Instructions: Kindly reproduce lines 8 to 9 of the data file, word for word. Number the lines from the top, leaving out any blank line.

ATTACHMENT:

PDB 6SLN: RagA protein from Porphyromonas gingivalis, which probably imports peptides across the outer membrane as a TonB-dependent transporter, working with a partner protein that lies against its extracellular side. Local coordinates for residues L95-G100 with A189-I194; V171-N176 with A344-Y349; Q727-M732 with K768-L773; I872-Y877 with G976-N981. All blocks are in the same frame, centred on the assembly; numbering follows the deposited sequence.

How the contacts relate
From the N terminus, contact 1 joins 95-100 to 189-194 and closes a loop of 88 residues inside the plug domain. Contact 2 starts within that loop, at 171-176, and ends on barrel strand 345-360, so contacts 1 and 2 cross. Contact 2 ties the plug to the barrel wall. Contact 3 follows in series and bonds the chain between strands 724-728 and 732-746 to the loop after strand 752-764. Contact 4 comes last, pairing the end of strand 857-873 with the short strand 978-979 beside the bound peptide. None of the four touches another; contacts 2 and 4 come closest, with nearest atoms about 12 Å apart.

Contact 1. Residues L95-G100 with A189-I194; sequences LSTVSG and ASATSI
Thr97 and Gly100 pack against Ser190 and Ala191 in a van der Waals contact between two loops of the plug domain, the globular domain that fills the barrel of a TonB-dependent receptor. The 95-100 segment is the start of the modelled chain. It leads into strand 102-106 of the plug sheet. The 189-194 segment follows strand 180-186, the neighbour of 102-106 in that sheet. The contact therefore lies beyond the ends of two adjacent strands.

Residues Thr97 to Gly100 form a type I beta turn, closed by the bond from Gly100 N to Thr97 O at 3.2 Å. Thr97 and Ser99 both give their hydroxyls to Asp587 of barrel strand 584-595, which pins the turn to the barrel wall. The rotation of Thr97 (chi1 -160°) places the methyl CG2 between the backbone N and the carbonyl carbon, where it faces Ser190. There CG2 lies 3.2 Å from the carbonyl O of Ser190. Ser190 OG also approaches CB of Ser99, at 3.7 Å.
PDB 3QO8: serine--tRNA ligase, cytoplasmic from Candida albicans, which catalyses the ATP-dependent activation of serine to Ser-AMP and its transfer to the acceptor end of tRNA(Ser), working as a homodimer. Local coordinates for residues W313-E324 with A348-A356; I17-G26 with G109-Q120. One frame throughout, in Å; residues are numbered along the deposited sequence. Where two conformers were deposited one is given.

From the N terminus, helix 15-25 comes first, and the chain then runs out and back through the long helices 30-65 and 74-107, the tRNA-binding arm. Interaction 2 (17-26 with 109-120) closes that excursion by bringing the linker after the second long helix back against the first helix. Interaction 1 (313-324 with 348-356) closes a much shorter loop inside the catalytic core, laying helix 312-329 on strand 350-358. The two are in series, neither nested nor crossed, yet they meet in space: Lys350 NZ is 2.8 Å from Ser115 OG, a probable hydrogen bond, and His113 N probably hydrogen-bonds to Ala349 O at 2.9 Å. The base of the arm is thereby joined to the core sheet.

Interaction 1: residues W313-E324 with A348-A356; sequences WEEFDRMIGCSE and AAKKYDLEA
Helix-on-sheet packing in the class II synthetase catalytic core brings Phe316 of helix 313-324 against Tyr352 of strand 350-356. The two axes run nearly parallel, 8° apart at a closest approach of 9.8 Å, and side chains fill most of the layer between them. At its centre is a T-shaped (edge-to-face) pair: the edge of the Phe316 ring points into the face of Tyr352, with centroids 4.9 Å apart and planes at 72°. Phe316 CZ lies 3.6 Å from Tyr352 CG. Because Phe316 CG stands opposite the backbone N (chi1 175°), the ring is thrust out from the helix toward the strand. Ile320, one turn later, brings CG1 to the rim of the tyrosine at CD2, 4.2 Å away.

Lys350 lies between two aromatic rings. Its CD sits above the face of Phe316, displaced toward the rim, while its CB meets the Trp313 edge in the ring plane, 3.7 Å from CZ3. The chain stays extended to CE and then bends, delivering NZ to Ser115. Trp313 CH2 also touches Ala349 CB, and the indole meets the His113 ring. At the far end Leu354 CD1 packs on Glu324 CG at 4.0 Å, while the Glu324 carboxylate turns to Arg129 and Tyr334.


From the N terminus, helix 15-25 comes first, and the chain then runs out and back through the long helices 30-65 and 74-107, the tRNA-binding arm. Interaction 2 (17-26 with 109-120) closes that excursion by bringing the linker after the second long helix back against the first helix. Interaction 1 (313-324 with 348-356) closes a much shorter loop inside the catalytic core, laying helix 312-329 on strand 350-358. The two are in series, neither nested nor crossed, yet they meet in space: Lys350 NZ is 2.8 Å from Ser115 OG, a probable hydrogen bond, and His113 N probably hydrogen-bonds to Ala349 O at 2.9 Å. The base of the arm is thereby joined to the core sheet.

Interaction 1: residues W313-E324 with A348-A356; sequences WEEFDRMIGCSE and AAKKYDLEA